1. Books

Review: 'Blue Dreams' looks at costs of medicines that soothe troubled minds

Published Mar. 20, 2018

The world's first transorbital lobotomy was performed in 1946 by Walter Freeman, in his Washington office. Using an ice pick from his own kitchen, he went through the eye sockets into the brain of his patient, a 29-year-old severely depressed homemaker, and cut into her frontal lobes. Then he sent her home in a cab.

The history of mental illness treatments reveals medicine at its most inventive, desperate and disturbing. There have been awe-inspiring discoveries — of the healing properties of lithium, for example, a soft, silvery metal produced in the first 20 minutes after the Big Bang.

But remedies generally seem to have run a narrow gamut from the unpleasant (Cotton Mather's prescription for depression: "living swallows, cut in two, and laid hot reeking unto the shaved Head") to the outright sadistic. Aside from Freeman's lobotomies, there is a long tradition of poisoning patients or inducing comas to "reset" the brain. In one notorious treatment, turpentine was injected into a patient's abdominal wall in the hope of encouraging a fever high enough to burn away her hallucinations.

We're lucky to live in more evidence-based, scientific times. Or do we? In Blue Dreams, a capacious and rigorous history of psychopharmacology, psychologist and writer Lauren Slater looks at the fact that despite our ravenous appetite for psychotropic medications (about 20 percent of Americans take some psychotropic drug or other), doctors don't really understand how they work or how to assess if a patient needs them. In the case of antidepressants, two-thirds of patients taking an SSRI (Prozac, Zoloft, Celexa, etc.) would improve on a placebo alone.

Still the misconception that depression is a matter of "low serotonin" persists. "There is no proof that a depressed person has a chemical imbalance," Slater writes. "When you choose nevertheless to put that person on a medication that will alter neurotransmitter levels in his or her brain, then in effect you are causing a chemical imbalance rather than curing one."

None of this is news, or should be. Blue Dreams arrives in the thick of a debate about the pharmaceutical approach to mental health, and it synthesizes forceful critiques from Gary Greenberg, Irving Kirsch and Robert Whitaker, among others. Slater is pithy, readable and generally fair, although I wish she had engaged more thoroughly with the defense of antidepressants, mounted perhaps most persuasively by Peter D. Kramer in his recent book Ordinary Well, which explored flaws in the studies that examined the efficacy of antidepressants.

The real strength of this book comes from Slater's very particular position. She is patient and psychologist, part of the first wave of people who were prescribed Prozac in the 1980s. She describes how, in the years since, her mind has been saved and her body destroyed.

For 35 years, Slater has taken one psychotropic medication or another. Her 1988 book Prozac Diary documented the relief that medication brought her, at the age of 26. She had long been suicidal and suffered from eating disorders, obsessive compulsive disorder and a depression so crippling, she was hospitalized five times between the ages of 13 and 24.

Prozac "hurled me to heaven," she writes in Blue Dreams. "I lived a gilded life, rich and buttery, producing books and babies as fast as I could, because I knew the Prozac would wear off, and eventually it did."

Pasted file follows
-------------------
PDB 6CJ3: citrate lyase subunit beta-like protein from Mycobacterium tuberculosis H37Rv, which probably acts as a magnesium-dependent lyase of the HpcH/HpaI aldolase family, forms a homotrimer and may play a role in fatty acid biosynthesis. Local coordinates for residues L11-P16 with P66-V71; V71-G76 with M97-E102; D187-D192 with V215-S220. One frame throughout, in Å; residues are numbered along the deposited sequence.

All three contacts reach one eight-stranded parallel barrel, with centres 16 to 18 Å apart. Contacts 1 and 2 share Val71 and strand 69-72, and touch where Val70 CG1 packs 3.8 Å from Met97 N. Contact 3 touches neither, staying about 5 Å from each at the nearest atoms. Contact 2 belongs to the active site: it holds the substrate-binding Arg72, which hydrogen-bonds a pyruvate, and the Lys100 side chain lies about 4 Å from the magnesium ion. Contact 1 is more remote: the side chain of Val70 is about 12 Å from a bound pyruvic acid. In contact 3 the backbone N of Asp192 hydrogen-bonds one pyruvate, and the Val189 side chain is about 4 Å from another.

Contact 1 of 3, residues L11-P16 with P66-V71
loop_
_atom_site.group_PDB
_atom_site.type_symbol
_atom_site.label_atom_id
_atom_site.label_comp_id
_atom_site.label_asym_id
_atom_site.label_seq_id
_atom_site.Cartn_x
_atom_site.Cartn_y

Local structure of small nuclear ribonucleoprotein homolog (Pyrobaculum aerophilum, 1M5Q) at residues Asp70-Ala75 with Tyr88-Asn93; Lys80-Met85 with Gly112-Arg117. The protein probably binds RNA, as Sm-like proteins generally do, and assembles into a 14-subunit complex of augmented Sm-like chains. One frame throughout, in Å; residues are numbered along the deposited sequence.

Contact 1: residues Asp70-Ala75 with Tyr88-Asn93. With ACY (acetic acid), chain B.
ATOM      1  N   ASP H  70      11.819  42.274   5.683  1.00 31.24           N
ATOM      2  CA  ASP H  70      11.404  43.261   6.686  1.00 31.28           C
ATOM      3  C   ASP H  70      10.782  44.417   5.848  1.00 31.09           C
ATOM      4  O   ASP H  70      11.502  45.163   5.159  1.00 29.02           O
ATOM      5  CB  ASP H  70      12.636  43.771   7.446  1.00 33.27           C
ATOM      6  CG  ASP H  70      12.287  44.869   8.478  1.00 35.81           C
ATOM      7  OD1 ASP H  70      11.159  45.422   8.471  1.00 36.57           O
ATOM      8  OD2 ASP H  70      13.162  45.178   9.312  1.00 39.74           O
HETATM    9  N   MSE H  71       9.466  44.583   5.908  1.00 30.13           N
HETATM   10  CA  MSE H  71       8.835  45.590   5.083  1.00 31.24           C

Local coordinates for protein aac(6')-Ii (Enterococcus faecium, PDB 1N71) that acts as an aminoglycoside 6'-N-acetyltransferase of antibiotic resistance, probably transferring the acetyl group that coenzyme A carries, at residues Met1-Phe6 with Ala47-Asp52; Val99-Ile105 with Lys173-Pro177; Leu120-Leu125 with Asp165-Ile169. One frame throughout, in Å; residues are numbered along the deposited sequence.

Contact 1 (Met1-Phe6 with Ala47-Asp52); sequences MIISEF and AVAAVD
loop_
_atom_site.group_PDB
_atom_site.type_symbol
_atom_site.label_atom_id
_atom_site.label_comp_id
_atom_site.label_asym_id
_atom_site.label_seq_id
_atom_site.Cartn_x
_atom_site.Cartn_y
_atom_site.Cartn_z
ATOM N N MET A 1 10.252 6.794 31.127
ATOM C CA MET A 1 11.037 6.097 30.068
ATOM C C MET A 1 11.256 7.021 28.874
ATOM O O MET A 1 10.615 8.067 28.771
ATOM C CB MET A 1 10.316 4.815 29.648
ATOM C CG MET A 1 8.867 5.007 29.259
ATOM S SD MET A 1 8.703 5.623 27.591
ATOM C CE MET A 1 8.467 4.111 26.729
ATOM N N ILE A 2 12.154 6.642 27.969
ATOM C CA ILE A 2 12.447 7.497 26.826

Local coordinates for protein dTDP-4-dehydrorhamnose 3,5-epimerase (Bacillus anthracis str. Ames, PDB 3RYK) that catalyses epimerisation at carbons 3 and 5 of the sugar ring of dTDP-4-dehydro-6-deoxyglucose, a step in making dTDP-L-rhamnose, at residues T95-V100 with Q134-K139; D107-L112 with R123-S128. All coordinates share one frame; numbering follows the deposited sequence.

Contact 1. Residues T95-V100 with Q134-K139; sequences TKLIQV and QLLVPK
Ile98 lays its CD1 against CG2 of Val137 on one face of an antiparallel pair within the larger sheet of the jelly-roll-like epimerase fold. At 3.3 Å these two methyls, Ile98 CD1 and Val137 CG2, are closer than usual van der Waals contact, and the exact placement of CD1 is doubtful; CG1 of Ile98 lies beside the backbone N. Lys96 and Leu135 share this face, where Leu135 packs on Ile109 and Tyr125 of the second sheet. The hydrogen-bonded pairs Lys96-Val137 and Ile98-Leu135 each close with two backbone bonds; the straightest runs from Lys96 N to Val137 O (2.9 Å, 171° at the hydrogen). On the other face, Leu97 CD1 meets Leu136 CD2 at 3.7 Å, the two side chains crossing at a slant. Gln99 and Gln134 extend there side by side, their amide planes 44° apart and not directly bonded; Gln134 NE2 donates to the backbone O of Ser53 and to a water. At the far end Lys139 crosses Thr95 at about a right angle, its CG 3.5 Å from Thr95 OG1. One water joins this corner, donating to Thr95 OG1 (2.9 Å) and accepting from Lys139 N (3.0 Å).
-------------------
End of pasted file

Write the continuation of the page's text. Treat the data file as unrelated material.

Planning your weekend?

Planning your weekend?

Subscribe to our free Top 5 things to do newsletter

We’ll deliver ideas every Thursday for going out, staying home or spending time outdoors.

You’re all signed up!

Want more of our free, weekly newsletters in your inbox? Let’s get started.

Explore all your options

She found another drug cocktail that eased her symptoms. But at 54, she writes, "my body is in the shape of an octogenarian with issues." Her memory is shot. The antipsychotic she takes causes insatiable hunger and her weight has ballooned. She has diabetes. Her kidneys are failing. Her feet are covered in weeping sores and her eyesight is in trouble.

The drug Slater relies on is called Zyprexa. Curiously enough it's the same drug Andrew Solomon described taking almost 20 years ago, in his National Book Award-winning history of depression, The Noonday Demon: An Atlas of Depression. He writes of the relief and anguish the drug brought him with eerie similarity, of having to choose his mind over his body.

What accounts for this sluggish progress, these intolerable bargains? There's a "dry pipeline of new drugs," psychotherapist Gary Greenberg wrote in the New Yorker, "an indication that the drug industry has begun to lose faith in the myth it did so much to create." Looking to the future, Slater seems to find hope in the "drugs not discovered but rediscovered": in the encouraging studies of psychedelics and depression.

Blue Dreams, like all good histories of medicine, reveals healing to be art as much as science. Slater doesn't demonize the imperfect remedies of the past or present — even as she describes their costs with blunt severity. And, improbably perhaps, she ends on a note of hope, calling these early efforts to address mental illness "the first golden era." If the story of the magic bullet of psychopharmacology is coming to an end, another story — a potentially better one, Slater believes — is coming to take its place.


This site no longer supports your current browser. Please use a modern and up-to-date browser version for the best experience.

Chrome Firefox Safari Edge